Welcome to the Research Roundup: a collection of highlights from the latest Husker research and creative activity.
Fairywrens — small, vibrant birds native to Australia — are among the animals that practice cooperative breeding, whereby offspring are reared by not just their parents but so-called helpers, too. Though ecologists generally understand the benefits and costs of cooperative breeding, they haven’t totally untangled how environmental conditions can influence the amount of cooperative breeding, and subsequent group sizes, within a given species.
The School of Biological Sciences’ Allison Johnson and Daizaburo Shizuka led a search for answers in two species, purple-backed and superb fairywrens, that inhabit the same region of southeastern Australia. That region encompasses both the cool, wet climate of the South Pacific coast and the hot, arid climate of the Outback. But whereas the two species often share habitats, the motivations and benefits of their cooperative breeding differ. In purple-backed fairywren communities, the practice appears to increase the number of offspring. Cooperative breeding among superb fairywrens, by contrast, fails to directly benefit reproduction. Instead, a lack of breeding opportunities for young males may encourage them to stick around as helpers, waiting their turn for potential mates.
The team found that purple-backed fairywrens enduring the scorching, bone-dry conditions of the Outback lived in groups up to twice the size of the purple-backed fairywrens that inhabited the comparatively milder, wetter coast. As for the superb fairywrens? Just the opposite: When living along the coast, their groups grew to roughly 1.5 times the size of their counterparts in the desert.
The researchers suspect that the opposing trends in group size reflect the differences in cooperative breeding. If reproductive success among purple-backed fairywrens can depend in part on helpers, then those helpers likely become even more essential amid the unforgiving conditions and scarce resources of the Outback, resulting in larger groups. Because cooperative breeding in superb fairywrens arises from a surplus of young males looking for love, though, those males should only be inclined to remain as helpers — and pad group numbers — when living in the milder climes that limit their own breeding opportunities.
A dry run
The growth of the global population — nearly 8 billion now, expected to approach 10 billion by 2050 — would be motivation enough to continue breeding and refining crops that can yield more food amid challenging conditions. A parallel increase in the number and severity of droughts, which already contributed to roughly two-thirds of the world’s yield losses over the past 50 years, has only heightened the urgency.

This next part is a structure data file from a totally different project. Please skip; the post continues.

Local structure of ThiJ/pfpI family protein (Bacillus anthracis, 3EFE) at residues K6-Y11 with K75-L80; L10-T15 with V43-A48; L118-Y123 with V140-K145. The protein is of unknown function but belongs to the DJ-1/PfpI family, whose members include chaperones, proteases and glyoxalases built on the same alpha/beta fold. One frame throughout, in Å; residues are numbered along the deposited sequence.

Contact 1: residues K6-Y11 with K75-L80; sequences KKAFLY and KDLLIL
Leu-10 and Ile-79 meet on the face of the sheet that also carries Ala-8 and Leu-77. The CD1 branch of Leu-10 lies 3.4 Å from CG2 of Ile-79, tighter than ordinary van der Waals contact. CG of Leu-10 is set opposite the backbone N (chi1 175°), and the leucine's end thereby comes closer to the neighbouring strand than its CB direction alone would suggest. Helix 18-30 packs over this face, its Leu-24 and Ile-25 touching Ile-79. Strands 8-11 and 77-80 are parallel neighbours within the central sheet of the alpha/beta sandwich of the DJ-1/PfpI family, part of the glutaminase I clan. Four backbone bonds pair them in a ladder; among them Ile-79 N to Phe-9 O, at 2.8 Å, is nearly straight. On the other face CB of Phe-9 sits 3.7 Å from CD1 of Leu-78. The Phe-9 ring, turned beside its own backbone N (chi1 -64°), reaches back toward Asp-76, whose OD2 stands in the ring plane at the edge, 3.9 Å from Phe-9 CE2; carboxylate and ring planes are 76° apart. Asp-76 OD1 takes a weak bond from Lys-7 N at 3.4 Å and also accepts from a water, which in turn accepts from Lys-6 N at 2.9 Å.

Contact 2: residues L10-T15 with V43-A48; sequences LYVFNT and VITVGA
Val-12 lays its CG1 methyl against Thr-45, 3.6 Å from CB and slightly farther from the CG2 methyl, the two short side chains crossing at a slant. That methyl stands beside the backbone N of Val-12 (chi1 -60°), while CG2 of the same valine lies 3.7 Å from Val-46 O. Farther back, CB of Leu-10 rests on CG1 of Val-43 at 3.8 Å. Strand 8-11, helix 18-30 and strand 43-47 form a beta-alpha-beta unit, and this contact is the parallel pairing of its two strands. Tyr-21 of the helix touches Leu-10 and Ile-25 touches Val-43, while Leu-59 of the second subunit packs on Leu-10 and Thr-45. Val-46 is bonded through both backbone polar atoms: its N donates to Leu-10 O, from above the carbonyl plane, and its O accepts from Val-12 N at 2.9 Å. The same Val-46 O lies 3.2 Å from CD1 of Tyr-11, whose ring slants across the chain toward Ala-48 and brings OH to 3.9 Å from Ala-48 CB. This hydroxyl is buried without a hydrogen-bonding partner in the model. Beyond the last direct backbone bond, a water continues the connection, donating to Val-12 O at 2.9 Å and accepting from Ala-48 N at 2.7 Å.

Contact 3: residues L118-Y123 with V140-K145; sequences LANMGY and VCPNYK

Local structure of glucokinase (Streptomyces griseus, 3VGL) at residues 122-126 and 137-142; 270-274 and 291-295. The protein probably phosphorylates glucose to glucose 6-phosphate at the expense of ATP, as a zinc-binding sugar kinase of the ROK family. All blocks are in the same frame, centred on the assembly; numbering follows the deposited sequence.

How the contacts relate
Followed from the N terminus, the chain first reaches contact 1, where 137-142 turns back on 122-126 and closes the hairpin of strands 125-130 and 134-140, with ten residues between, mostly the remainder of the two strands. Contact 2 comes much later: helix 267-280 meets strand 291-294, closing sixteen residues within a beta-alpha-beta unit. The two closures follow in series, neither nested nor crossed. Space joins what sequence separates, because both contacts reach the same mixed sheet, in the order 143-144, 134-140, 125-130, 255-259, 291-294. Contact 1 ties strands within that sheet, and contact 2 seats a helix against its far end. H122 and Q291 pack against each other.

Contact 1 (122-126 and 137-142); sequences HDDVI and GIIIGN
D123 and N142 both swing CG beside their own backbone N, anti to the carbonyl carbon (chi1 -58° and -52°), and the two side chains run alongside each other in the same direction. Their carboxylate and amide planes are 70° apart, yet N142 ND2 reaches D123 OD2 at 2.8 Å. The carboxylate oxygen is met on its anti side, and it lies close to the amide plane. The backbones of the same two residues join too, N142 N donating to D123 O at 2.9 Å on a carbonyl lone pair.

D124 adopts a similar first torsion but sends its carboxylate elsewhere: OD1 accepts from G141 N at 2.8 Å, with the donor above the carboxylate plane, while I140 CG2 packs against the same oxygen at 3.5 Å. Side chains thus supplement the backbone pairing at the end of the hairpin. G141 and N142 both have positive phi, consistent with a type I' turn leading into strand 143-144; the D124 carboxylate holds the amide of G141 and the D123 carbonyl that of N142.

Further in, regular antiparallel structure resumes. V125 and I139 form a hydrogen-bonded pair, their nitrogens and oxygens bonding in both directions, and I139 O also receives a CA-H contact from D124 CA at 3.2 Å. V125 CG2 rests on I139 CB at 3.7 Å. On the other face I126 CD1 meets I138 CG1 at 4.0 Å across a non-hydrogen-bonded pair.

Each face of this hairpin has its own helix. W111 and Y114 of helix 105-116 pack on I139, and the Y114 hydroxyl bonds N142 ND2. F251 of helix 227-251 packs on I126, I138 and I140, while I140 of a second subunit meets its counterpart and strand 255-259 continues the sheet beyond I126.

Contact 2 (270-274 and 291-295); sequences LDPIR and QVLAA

To speed the pace of analyzing how crop varieties respond to drought for the sake of developing those more resistant to it, Husker researchers rely on the Greenhouse Innovation Center. There, conveyor belts ferry corn, sorghum and other plants through various chambers that record the crops with cameras. Some of those cameras see as people do, taking in just the visible portion of the electromagnetic spectrum. Others are hyperspectral, capturing wavelengths from the visible but also the near-infrared portion of the spectrum — those beyond human sight. By using both types of cameras to image plants at regular intervals, then comparing the responses of well-hydrated crops to those deprived of water, researchers can rapidly assess the drought resilience of different crop varieties.
The School of Natural Resources’ Sruti Das Choudhury, Tala Awada and Anastasios Mazis recently joined the School of Computing’s Ashok Samal in developing two algorithms that could help extract yet more information from the imagery generated at the greenhouse. One of those algorithms analyzes a series of visible-spectrum images to predict the onset of drought stress in plants that are drooping but have yet to undergo the discoloration that can stem from dehydration. The other algorithm, which relies on hyperspectral imagery, can essentially map that stress in specific parts of a plant by analyzing the reflection signatures of pixels from the digital images, then classifying each as stressed or unstressed.
When the team compared the percentage of stress-detected pixels against the water content of a plant’s soil, they found a strong correlation between the two — suggesting that the hyperspectral algorithm was performing as intended. The appearance of those pixels also corresponded with the other algorithm’s prediction of drought stress in the plant as a whole.
Together, the researchers said, the algorithms should help better differentiate between crop varieties that are susceptible vs. resistant to drought. Though the team used cotton plants in its case study, the algorithms should prove generalizable to any plant species and even other stressors, including heat and salinity.